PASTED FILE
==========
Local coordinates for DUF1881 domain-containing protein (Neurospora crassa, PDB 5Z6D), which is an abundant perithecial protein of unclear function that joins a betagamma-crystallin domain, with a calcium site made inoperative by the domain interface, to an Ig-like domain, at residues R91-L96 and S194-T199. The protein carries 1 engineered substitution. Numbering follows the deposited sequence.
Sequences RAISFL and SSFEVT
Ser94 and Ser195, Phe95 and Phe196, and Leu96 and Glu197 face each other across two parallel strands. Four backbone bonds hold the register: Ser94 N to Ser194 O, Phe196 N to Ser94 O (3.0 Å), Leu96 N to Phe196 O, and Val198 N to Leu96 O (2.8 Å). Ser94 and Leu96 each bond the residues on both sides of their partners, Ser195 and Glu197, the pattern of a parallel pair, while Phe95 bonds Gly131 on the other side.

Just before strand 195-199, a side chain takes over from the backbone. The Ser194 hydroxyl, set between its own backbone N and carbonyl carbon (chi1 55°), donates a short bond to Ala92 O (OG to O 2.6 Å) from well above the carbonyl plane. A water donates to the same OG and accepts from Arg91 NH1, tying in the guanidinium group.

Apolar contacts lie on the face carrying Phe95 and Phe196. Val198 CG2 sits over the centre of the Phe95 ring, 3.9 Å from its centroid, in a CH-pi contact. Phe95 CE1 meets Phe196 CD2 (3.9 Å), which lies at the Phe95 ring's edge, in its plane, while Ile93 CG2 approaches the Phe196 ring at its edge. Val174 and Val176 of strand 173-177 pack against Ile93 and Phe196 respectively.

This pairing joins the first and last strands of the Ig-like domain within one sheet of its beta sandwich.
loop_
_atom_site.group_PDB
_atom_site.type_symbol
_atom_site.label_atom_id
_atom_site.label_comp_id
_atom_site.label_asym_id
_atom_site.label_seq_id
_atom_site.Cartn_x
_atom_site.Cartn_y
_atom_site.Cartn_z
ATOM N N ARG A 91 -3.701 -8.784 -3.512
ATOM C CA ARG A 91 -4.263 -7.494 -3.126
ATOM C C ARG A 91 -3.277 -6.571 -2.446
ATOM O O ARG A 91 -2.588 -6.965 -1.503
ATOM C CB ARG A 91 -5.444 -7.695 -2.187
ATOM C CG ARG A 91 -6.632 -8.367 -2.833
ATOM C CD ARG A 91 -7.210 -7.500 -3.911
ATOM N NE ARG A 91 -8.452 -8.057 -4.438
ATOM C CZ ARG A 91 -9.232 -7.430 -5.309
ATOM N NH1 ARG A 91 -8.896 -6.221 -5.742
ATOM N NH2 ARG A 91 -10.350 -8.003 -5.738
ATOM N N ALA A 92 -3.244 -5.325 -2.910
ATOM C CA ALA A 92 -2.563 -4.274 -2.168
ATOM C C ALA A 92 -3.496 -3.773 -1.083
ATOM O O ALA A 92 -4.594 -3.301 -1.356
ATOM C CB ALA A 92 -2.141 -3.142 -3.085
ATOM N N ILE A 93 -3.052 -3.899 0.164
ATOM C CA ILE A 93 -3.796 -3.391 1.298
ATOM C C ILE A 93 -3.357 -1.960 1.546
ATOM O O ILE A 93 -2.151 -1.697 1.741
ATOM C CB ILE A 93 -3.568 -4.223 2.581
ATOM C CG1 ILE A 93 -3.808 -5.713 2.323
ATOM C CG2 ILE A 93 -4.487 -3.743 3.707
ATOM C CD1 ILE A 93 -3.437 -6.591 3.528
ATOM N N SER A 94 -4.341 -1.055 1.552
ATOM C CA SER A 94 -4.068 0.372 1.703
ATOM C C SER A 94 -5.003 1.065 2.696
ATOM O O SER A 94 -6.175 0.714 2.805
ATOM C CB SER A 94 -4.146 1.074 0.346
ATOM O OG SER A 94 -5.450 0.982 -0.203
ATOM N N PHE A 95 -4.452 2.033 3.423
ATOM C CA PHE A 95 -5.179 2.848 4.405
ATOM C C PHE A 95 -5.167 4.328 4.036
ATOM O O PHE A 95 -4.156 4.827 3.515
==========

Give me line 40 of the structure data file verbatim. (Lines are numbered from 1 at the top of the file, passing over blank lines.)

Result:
ATOM C CD1 ILE A 93 -3.437 -6.591 3.528